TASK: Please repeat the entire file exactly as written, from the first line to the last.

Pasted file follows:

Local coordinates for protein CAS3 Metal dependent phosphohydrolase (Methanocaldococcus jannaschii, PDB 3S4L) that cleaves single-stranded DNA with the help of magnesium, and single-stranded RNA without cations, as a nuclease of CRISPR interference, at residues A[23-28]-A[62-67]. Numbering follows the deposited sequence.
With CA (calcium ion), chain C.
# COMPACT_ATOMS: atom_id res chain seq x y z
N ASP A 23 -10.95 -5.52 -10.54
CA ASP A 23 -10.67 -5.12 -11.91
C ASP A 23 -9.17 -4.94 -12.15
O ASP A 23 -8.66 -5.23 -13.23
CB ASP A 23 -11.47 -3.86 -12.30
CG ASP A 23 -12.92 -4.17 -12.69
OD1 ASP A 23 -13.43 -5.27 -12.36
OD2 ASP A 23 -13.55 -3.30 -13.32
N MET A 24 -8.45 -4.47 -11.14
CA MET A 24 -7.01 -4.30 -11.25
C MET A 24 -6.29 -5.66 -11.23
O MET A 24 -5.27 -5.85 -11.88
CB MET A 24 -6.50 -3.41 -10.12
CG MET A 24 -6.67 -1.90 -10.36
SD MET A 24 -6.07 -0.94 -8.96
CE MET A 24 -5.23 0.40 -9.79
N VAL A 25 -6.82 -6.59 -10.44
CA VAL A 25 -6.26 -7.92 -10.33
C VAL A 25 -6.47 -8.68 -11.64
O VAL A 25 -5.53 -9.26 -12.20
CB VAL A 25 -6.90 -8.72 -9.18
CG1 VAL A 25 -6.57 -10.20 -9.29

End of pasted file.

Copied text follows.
Local coordinates for protein CAS3 Metal dependent phosphohydrolase (Methanocaldococcus jannaschii, PDB 3S4L) that cleaves single-stranded DNA with the help of magnesium, and single-stranded RNA without cations, as a nuclease of CRISPR interference, at residues A[23-28]-A[62-67]. Numbering follows the deposited sequence.
With CA (calcium ion), chain C.
# COMPACT_ATOMS: atom_id res chain seq x y z
N ASP A 23 -10.95 -5.52 -10.54
CA ASP A 23 -10.67 -5.12 -11.91
C ASP A 23 -9.17 -4.94 -12.15
O ASP A 23 -8.66 -5.23 -13.23
CB ASP A 23 -11.47 -3.86 -12.30
CG ASP A 23 -12.92 -4.17 -12.69
OD1 ASP A 23 -13.43 -5.27 -12.36
OD2 ASP A 23 -13.55 -3.30 -13.32
N MET A 24 -8.45 -4.47 -11.14
CA MET A 24 -7.01 -4.30 -11.25
C MET A 24 -6.29 -5.66 -11.23
O MET A 24 -5.27 -5.85 -11.88
CB MET A 24 -6.50 -3.41 -10.12
CG MET A 24 -6.67 -1.90 -10.36
SD MET A 24 -6.07 -0.94 -8.96
CE MET A 24 -5.23 0.40 -9.79
N VAL A 25 -6.82 -6.59 -10.44
CA VAL A 25 -6.26 -7.92 -10.33
C VAL A 25 -6.47 -8.68 -11.64
O VAL A 25 -5.53 -9.26 -12.20
CB VAL A 25 -6.90 -8.72 -9.18
CG1 VAL A 25 -6.57 -10.20 -9.29